What Are the Parts of an Appraisal?

A home purchase can be the most important investment some may ever consider. Whether it's a primary residence, a second vacation property or an investment, purchasing real property is an involved financial transaction that requires multiple people working in concert to pull it all off.

The majority of the participants are very familiar. The most recognizable person in the exchange is the real estate agent. Next, the bank provides the money required to bankroll the deal. And ensuring all requirements of the sale are completed and that a clear title passes to the buyer from the seller is the title company.

To learn more about appraising, click here to see a short video or call us today to talk about your specific property.

So, who's responsible for making sure the value of the real estate is consistent with the amount being paid? In comes the appraiser. We provide an unbiased opinion of what a buyer might expect to pay — or a seller receive — for a property, where both buyer and seller are informed parties. A licensed, certified, professional appraiser from Premier Appraisal of SoCal will ensure, you as an interested party, are informed.

Inspecting the subject property

Our first responsibility at Premier Appraisal of SoCal is to inspect the property to determine its true status. We must physically see aspects of the property, such as the number of bedrooms and bathrooms, the location, living areas, etc, to ensure they truly are there and are in the shape a reasonable person would expect them to be. The inspection often includes a sketch of the floorplan, ensuring the square footage is correct and conveying the layout of the property. Most importantly, the appraiser identifies any obvious features - or defects - that would have an impact on the value of the house.

Next, after the inspection, an appraiser uses two or three approaches to determining the value of real property: sales comparison and, in the case of a rental property, an income approach.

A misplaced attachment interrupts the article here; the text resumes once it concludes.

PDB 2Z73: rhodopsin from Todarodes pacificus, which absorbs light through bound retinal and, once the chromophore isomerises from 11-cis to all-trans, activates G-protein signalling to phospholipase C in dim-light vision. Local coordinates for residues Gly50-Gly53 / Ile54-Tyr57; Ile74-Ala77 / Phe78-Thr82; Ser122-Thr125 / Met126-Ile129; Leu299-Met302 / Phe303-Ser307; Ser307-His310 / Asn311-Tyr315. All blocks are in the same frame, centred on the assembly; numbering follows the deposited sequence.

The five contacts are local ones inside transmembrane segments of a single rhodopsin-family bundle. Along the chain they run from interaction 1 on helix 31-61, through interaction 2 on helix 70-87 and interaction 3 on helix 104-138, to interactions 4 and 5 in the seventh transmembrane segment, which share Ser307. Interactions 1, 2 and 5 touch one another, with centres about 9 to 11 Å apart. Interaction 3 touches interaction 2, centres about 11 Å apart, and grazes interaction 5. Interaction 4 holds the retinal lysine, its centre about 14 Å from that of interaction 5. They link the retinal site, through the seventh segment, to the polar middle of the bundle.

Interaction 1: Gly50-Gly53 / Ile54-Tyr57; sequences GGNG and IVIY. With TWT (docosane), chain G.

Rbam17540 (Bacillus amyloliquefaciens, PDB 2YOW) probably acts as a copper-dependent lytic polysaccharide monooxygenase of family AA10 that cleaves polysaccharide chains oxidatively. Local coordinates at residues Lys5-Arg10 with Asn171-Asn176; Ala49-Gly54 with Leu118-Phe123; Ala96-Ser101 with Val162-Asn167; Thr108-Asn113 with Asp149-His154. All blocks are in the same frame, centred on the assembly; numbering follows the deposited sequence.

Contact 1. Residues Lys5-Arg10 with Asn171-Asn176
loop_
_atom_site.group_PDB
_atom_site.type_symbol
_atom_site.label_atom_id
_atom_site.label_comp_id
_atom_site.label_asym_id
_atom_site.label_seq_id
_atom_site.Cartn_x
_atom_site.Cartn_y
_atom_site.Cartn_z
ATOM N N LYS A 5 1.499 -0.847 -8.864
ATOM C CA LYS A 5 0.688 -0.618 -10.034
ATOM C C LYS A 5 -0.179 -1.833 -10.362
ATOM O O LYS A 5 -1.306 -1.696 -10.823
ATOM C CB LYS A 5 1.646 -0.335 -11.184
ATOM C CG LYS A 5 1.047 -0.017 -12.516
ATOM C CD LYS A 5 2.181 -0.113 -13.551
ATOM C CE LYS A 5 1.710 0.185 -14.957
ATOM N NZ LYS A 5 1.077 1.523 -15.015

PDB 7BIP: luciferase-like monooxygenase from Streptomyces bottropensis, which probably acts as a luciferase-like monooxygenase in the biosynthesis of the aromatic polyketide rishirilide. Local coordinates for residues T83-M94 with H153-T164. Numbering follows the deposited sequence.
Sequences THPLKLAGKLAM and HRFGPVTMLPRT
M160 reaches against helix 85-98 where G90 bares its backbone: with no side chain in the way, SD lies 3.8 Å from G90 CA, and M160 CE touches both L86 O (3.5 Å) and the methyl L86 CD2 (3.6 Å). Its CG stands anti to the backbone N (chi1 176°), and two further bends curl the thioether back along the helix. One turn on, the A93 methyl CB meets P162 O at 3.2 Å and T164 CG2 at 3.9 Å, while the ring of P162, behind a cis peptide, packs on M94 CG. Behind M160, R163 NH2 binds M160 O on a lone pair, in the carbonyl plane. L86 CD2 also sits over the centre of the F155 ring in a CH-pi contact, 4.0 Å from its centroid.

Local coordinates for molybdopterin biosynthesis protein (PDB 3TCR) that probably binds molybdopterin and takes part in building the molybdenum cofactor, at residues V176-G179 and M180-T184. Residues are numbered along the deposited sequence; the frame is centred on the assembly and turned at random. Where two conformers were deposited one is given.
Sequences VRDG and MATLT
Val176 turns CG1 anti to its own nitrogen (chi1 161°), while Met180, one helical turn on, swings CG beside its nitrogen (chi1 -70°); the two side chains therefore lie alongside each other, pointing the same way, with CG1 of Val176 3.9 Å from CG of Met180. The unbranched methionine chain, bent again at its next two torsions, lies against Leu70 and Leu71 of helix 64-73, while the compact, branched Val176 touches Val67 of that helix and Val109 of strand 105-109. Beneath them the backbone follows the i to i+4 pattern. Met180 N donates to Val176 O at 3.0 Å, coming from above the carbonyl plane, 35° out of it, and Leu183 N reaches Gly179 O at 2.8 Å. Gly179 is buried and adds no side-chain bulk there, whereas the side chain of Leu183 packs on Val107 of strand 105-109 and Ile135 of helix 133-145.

Replacement Cost

This is where we pull information on local construction costs, labor rates and other elements to ascertain how much it would cost to replace the property being appraised. This figure often sets the upper limit on what a property would sell for. It's also the least used method.

Analyzing Comparable Sales

Appraisers get to know the neighborhoods in which they work. They innately understand the value of certain features to the residents of that area. Then, the appraiser looks up recent transactions in the neighborhood and finds properties which are 'comparable' to the real estate in question. Using knowledge of the value of certain items such as remodeled rooms, types of flooring, energy efficient items, patios and porches, or extra storage space, we add or subtract from each comparable's sales price so that they more accurately portray the features of subject property.

  • Say, for example, the comparable has a storm shelter and the subject doesn't, the appraiser may subtract the value of a storm shelter from the sales price of the comparable.
  • But, in the case where the subject has something such as an extra half bath that a comparable doesn't have, the appraiser might add the value of that bath to the comparable property.

After all differences have been accounted for, the appraiser reconciles the adjusted sales prices of all the comps and then derives an opinion of what the subject could sell for. When it comes to knowing the true worth of features of homes in Mission Viejo and Orange, Premier Appraisal of SoCal can't be beat. The sales comparison approach to value is typically given the most weight when an appraisal is for a home sale.

Valuation Using the Income Approach

In the case of income producing properties - rental houses for example - we may use an additional method of valuing a property. In this scenario, the amount of revenue the property produces is taken into consideration along with other rents in the area for comparable properties to give an indicator of the current value.

The Bottom Line

Combining information from all approaches, the appraiser is then ready to state an estimated market value for the property in question. The estimate of value on the appraisal report is not necessarily the final sales price even though it is likely the best indication of what a property is worth. There are always mitigating factors such as the seller's desire to get out of the property, urgency or 'bidding wars' that may adjust the final price up or down. But the appraised value is typically used as a guideline for lenders who don't want to loan a buyer more money than the property is actually worth. The bottom line is, an appraiser from Premier Appraisal of SoCal will guarantee you discover the most fair and balanced property value, so you can make profitable real estate decisions.